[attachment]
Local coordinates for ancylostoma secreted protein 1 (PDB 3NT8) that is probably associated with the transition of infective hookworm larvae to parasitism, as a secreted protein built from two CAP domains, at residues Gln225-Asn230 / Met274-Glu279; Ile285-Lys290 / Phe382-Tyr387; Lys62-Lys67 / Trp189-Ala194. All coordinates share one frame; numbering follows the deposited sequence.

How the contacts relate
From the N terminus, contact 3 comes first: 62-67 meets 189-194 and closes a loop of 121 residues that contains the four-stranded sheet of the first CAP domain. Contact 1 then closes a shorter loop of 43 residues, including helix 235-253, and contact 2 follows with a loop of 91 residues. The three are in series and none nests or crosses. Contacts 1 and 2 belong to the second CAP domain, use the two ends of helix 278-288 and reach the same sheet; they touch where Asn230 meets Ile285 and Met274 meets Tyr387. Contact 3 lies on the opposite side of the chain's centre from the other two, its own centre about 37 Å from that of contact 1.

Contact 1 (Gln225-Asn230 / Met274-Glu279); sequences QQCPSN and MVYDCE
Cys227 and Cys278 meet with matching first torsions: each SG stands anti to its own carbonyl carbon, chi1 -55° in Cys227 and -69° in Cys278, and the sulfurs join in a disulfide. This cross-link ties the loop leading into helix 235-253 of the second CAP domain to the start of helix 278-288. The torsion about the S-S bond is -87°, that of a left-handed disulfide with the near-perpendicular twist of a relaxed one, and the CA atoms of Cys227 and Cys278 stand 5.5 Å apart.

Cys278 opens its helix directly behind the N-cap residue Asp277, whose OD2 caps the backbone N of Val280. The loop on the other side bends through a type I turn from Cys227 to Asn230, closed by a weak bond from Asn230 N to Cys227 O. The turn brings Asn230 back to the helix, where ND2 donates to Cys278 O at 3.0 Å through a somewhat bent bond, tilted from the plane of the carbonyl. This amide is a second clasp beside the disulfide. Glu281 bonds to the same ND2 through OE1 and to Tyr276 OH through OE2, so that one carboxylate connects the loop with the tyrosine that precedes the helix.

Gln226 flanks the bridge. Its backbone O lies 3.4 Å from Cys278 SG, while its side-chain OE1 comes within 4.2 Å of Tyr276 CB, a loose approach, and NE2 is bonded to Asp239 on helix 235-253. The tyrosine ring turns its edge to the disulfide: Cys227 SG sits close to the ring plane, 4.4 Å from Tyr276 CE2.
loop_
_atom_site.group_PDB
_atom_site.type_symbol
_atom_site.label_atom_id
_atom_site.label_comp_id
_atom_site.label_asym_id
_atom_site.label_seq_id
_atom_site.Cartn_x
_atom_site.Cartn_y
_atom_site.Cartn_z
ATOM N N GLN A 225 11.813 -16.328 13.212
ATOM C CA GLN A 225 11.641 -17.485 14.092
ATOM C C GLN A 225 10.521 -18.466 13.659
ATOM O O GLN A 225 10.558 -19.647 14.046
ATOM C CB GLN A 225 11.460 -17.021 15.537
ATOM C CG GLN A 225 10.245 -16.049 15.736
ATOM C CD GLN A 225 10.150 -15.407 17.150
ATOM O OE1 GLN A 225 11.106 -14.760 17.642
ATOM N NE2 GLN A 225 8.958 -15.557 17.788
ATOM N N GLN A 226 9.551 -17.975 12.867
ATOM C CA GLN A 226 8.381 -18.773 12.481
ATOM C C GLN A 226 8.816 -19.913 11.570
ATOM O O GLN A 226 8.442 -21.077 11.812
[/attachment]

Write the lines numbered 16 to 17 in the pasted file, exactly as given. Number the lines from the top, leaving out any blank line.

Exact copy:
_atom_site.Cartn_y
_atom_site.Cartn_z